The minister of transport, Chibuike Amaechi, and the minister of state for petroleum, Ibeh Kachikwu, on Monday disagreed on the establishment of a Nigerian Maritime University, proposed for Okerenkoko in Delta State.
Speaking alongside other ministers at a government town meeting in Uyo, Akwa Ibom State, Mr. Amaechi defended the decision of the Buhari administration to scrap the project.
Mr. Amaechi said the previous administration of Goodluck Jonathan had paid too much to acquire a site for the university.
The groundbreaking of the proposed school at Okerenkoko in Warri south-West local government area was done by former President Goodluck Jonathan in 2014.
But addressing the senate committee on maritime on January 19, Mr. Amaechi announced the scrapping of the project, which was to be financed by the Nigerian Maritime and Safety Administration Agency, a parastatal under his ministry.
He cited insecurity in the area, and said the project was a “misplacement of priority” because there are transport institutes in Zaria (Kaduna), and Oron (Akwa Ibom), already.
On Monday, Mr. Amaechi address the case again, in response to a question at the town hall meeting.
The minister said the new government lacked the funds to continue with the university project.
“Okerenkoko (Maritime University), I am not against,” he said. “My argument about Okerenkoko is that land alone is 13 billion(naira). If you give me 13 billion, I will buy the half of Lagos. That 13 billion has built the university already.”
He said the Economic and Financial Crimes Commission should recover the N13 billion already paid for the land, then “I will build the university for them”.
“What to do: let EFCC retrieve the money and release the money and we build the university. If they bring the N13 billion, I will build the university for them. That’s for land alone. I believe the Federal Government does not have money. When we have money, we can continue. The minister of petroleum has said he would look for the money. Minister, give me the money and we continue.”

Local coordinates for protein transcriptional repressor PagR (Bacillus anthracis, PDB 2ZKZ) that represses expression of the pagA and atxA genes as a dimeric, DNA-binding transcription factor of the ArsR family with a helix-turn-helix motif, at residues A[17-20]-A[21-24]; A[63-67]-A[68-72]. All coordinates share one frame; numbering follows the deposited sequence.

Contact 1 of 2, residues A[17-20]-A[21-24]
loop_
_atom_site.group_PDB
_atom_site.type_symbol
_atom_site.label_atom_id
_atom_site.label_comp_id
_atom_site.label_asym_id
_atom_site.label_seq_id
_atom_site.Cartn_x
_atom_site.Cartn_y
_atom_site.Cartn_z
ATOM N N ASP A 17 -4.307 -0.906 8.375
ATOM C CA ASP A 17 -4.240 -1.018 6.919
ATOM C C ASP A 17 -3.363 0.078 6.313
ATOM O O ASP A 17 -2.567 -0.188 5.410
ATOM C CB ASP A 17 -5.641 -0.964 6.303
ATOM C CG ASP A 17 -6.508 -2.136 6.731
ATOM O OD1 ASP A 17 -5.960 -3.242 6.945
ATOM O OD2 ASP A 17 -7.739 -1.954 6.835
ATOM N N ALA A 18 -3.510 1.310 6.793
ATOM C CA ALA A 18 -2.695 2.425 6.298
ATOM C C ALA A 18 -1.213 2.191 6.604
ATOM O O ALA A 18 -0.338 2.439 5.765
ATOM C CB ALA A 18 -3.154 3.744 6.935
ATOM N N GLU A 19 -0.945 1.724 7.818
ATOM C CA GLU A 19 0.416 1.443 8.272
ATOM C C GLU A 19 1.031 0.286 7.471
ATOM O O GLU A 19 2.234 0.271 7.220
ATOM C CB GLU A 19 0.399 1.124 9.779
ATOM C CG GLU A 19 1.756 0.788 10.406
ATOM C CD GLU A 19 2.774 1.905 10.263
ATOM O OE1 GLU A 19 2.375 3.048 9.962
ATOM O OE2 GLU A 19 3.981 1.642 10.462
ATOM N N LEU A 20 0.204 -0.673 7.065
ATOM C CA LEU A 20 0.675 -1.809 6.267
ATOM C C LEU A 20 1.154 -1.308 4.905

But Mr. Kachikwu disagreed with Mr. Amaechi, saying he was in support of the project, drawing a loud applause from the audience.
“First, let me say on Okerenkoko University, I disagree with the Minister of Transport,” he said.
“Any facility that is located in the South-South we should work close to developing it. I don’t care the circumstances under which you are placed.
“It’s not in my position to determine whether land was valued at 3 billion or 10 billion.
The appropriate institution which is at the cost system will determine that. That has nothing to do with development of infrastructure. And as far as I know, so much has already gone into the university.
“So much physical of assets are being developed.
We are not going to throw away the baby with bath water. We deal with the issues but the university will be developed. If he (Amaechi) does not want it in Maritime, I will take it in petroleum,” he said.
Mr. Kachikwu later said that he joined the present government without ever meeting President Muhammadu Buhari, but by “recommendation and reputation”.
On the renewed insurgency in the Niger Delta region, Mr. Kachikwu repeated his call for dialogue with Niger Delta Avengers which has vowed to ground Nigeria’s oil industry, having carried out audacious attacks on oil and gas installations.
He said the crisis could not be resolved through counter military attacks by Nigeria’s Armed Forces, but through dialogue.
“We must dialogue first; and if that fails, we know what to do next,” he said.
He said Niger Delta people with “skills and finance” would benefit from allocation of oil blocs because it would be part of “giving back to the chicken that laid the eggs”.
He said oil blocs would empower Niger Delta people and enable to engage in genuine oil deals, rather than being contractors to oil companies.